God is Hitler
Monday, February 4 2013
It was a bitch of a cold morning, and, since Gretchen had to leave early, it was my job to walk the dogs. It didn't take long for me to get out of range of my broadcasted podcast (in this case the 267th episode of Planet Money about whether or not Iceland should own up to the debts resulting from the crash of 2008). So I switched over to the local low-power Christian station as I often do, where I soon heard a song called "Even If" by a band named Kutless. Here are the lyrics:
Even if the healing doesn't come, if life falls apart and dreams are still undone, you are God, you are good, forever faithful one. That sums up the whole idea: God is either negligent or a total asshole, but we're so afraid of Him that we tell Him that He is perfectly good, all-powerful, and otherwise completely awesome. I hadn't ever thought of this before, but perhaps when Christians say that God is always perfect and good, they mean it in the same way that a German citizen in the late 1930s was expected to say such things about Hitler. They don't necessarily believe it, but they are hostage to a force much more powerful than they are and so they go along out of fear for what might happen if they do not. And if you believe Christian doctrine to even a small extent, you also believe that God is inside your head reading your thoughts in a way that would have been impossible for Hitler. So the good Christian, despite his or her doubts, finds himself or herself policing his or her ideas and forcing them to conform to the idea of a perfect God while doing the best to wall off all doubt. It's a form of tyranny, and it affects a huge number of people. Meanwhile back in my mind, I'm free to think about anything I wish. If I want to masturbate to thoughts of George W. Bush as a three year old, there is nothing stopping me (not that I actually want to).
In addition to our everyday experiences of natural disasters and windfalls, of random fortune and misfortune for both the good and the wicked, there is of course also a record of such things (complete with direct attributions to God) in the only book that matters to pious Christians. For a good overview of things the Bible says about God that should cause you to question His purported eternal goodness, I offer this link: If God Is Dead, Is Everything Permitted?. (Thanks Al!)
At some point today I posted the following on Facebook:
after much deliberation i've decided that depeche mode is my least favorite band. huey lewis & the news are about ten times more awesome.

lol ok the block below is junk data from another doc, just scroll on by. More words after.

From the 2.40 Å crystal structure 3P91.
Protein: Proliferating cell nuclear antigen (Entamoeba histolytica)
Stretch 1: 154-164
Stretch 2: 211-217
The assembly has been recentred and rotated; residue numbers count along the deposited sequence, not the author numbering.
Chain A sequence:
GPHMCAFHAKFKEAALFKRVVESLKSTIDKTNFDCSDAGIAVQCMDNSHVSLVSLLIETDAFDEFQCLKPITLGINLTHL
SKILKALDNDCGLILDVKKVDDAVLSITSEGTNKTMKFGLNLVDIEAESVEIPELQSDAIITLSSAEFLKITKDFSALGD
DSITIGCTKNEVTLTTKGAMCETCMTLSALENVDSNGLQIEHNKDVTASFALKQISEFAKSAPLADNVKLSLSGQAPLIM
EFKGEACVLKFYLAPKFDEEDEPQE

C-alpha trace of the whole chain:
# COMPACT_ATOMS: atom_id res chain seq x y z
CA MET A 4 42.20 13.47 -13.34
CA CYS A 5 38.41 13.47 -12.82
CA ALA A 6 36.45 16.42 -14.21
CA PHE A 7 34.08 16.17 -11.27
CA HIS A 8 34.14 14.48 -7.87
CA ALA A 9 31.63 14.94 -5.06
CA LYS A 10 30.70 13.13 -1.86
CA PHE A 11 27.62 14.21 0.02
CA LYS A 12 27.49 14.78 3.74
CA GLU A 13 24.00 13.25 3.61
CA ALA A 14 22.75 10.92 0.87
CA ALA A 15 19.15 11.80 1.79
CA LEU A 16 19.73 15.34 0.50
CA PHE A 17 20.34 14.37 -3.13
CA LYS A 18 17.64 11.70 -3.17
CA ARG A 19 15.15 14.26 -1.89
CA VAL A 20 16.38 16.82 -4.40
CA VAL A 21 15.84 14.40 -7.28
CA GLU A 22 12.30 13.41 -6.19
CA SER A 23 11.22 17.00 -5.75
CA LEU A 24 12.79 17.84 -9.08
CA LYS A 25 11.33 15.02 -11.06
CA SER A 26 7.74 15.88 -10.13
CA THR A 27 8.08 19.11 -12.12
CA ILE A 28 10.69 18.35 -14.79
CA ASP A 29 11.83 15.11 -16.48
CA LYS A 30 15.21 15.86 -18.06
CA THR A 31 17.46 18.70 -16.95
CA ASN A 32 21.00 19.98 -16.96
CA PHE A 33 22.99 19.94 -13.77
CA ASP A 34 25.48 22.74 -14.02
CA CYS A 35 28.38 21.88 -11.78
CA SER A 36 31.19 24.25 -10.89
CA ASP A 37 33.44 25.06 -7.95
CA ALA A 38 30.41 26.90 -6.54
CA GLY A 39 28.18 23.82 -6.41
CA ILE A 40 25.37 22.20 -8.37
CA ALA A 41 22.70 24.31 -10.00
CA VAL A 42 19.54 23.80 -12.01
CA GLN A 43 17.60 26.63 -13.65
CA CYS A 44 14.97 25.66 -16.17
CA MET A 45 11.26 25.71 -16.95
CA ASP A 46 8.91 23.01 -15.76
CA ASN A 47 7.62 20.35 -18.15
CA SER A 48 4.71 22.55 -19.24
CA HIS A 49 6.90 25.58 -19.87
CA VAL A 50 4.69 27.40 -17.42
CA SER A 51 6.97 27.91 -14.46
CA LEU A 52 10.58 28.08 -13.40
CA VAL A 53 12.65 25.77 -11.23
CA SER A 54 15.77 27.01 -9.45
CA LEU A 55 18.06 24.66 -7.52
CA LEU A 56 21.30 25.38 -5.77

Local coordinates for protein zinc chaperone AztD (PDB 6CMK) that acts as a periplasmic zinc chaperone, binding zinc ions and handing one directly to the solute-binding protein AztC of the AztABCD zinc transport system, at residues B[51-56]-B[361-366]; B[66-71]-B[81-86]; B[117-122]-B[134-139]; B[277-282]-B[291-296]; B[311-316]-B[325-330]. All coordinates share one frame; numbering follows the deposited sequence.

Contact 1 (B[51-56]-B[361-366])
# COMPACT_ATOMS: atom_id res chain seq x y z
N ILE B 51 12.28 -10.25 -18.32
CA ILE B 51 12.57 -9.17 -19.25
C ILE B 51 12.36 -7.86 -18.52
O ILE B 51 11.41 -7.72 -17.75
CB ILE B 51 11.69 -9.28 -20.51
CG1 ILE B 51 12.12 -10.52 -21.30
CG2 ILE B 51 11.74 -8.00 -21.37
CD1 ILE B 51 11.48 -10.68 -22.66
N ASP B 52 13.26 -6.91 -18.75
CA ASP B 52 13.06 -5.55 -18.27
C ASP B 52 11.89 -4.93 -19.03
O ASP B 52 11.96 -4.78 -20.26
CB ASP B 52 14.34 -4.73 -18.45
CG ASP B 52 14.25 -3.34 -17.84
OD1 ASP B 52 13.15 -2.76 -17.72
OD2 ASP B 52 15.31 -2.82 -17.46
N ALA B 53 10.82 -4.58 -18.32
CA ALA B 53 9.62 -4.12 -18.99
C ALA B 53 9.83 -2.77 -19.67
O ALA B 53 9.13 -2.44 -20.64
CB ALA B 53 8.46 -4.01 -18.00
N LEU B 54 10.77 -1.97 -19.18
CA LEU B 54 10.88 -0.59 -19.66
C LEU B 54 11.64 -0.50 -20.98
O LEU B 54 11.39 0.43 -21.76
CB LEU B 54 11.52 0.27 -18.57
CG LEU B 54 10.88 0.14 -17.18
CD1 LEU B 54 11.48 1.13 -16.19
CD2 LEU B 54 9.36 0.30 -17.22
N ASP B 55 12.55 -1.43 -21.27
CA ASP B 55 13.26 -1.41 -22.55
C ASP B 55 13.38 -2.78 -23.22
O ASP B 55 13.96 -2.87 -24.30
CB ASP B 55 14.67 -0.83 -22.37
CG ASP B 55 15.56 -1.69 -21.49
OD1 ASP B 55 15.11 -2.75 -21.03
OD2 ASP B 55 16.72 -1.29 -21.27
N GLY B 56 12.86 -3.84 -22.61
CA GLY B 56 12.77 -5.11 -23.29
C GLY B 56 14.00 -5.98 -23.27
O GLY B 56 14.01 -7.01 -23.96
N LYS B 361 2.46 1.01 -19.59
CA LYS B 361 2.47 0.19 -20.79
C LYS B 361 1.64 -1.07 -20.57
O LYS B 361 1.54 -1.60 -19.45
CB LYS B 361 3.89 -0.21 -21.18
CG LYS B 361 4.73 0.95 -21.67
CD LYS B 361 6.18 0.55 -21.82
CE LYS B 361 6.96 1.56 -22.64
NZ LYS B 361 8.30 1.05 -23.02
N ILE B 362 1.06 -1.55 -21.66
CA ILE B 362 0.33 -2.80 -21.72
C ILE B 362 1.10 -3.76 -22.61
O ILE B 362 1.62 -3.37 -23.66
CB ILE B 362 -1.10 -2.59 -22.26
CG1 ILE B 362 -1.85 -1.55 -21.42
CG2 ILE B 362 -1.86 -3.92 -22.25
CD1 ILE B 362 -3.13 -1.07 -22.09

This caused someone to post a YouTube link to a clip from the movie American Pyscho in which a dude chops a guy to death with an ax while blaring "Hip to be Square," by Huey Lewis & the News (a band I have always despised). I'd never seen American Pyscho but that was a devilishly compelling scene. So today I downloaded a copy of the movie and gradually watched the whole thing. At first I wasn't clear that this movie (made in 2000) was set in the mid-to-late 1980s, and I found it puzzling that a high-powered businessman would sit down at a desk that contained no computer and there would be no laptop (or much of anything) in his briefcase. The haircuts are a little long and mullety for 2000, but not enough to immediately harken me back to the 1980s. (There's a strong tendency in Hollywood to tone down the very real style excesses that ruled in the 1980s, as any yearbook from that period will quickly demonstrate.) I can't say I ended up loving American Pyscho, but it had its moments of brilliance. I loved the scene where the douchey investment bankers are all sitting around trying to one-up one another with their business cards, all of which look pretty much the same. I also delighted in that scene where Patrick Bateman, our sociopathic protagonist, murders a colleague in a carefully-protected region of his fancy apartment while blasting Huey Lewis & the News. The detail with which Bateman has considered all the shallow details of his life, including the vapid music he "enjoys," points to someone who his doing his best to carefully erect a façade of success and conformity from which he can launch excursions of monstrosity, a form of personal success that caps everything. The final third of the movie was a bit of a let-down for me. I wanted more scenes dwelling on his meticulous vapidness and fewer of him killing people and blowing shit up (assuming that even ocurred; at the end of the movie we're left unsure that what had been shown had even happened). There's also this point: it would be very difficult to kill a woman by dropping a chainsaw on her. It's possible to put a chainsaw in a mode where it runs at full throttle without the trigger needing to be depressed, but Bateman's saw didn't sound like it had been put in that mode when he went to drop it.
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